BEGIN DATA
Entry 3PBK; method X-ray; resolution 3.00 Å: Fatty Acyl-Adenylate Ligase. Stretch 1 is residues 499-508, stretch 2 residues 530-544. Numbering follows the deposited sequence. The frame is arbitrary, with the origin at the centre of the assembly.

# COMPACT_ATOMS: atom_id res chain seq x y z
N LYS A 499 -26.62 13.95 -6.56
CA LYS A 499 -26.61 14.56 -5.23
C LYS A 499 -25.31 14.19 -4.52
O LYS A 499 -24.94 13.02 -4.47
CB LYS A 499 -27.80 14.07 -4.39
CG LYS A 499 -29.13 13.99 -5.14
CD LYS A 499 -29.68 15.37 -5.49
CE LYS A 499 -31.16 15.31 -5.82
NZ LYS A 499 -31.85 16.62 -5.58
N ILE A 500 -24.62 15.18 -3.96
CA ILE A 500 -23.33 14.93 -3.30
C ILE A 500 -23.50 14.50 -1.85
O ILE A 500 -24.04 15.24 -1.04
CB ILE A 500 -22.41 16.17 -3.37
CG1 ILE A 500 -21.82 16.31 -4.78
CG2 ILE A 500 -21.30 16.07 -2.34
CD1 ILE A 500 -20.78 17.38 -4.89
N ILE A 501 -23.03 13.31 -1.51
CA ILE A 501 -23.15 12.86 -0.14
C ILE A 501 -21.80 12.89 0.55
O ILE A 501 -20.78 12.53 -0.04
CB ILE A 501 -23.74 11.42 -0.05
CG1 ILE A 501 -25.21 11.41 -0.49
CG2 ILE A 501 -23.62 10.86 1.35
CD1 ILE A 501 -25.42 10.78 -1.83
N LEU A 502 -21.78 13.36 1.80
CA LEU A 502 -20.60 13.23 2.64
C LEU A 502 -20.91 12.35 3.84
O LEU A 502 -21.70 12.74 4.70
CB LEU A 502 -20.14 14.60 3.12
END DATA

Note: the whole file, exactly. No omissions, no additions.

Entry 3PBK; method X-ray; resolution 3.00 Å: Fatty Acyl-Adenylate Ligase. Stretch 1 is residues 499-508, stretch 2 residues 530-544. Numbering follows the deposited sequence. The frame is arbitrary, with the origin at the centre of the assembly.

# COMPACT_ATOMS: atom_id res chain seq x y z
N LYS A 499 -26.62 13.95 -6.56
CA LYS A 499 -26.61 14.56 -5.23
C LYS A 499 -25.31 14.19 -4.52
O LYS A 499 -24.94 13.02 -4.47
CB LYS A 499 -27.80 14.07 -4.39
CG LYS A 499 -29.13 13.99 -5.14
CD LYS A 499 -29.68 15.37 -5.49
CE LYS A 499 -31.16 15.31 -5.82
NZ LYS A 499 -31.85 16.62 -5.58
N ILE A 500 -24.62 15.18 -3.96
CA ILE A 500 -23.33 14.93 -3.30
C ILE A 500 -23.50 14.50 -1.85
O ILE A 500 -24.04 15.24 -1.04
CB ILE A 500 -22.41 16.17 -3.37
CG1 ILE A 500 -21.82 16.31 -4.78
CG2 ILE A 500 -21.30 16.07 -2.34
CD1 ILE A 500 -20.78 17.38 -4.89
N ILE A 501 -23.03 13.31 -1.51
CA ILE A 501 -23.15 12.86 -0.14
C ILE A 501 -21.80 12.89 0.55
O ILE A 501 -20.78 12.53 -0.04
CB ILE A 501 -23.74 11.42 -0.05
CG1 ILE A 501 -25.21 11.41 -0.49
CG2 ILE A 501 -23.62 10.86 1.35
CD1 ILE A 501 -25.42 10.78 -1.83
N LEU A 502 -21.78 13.36 1.80
CA LEU A 502 -20.60 13.23 2.64
C LEU A 502 -20.91 12.35 3.84
O LEU A 502 -21.70 12.74 4.70
CB LEU A 502 -20.14 14.60 3.12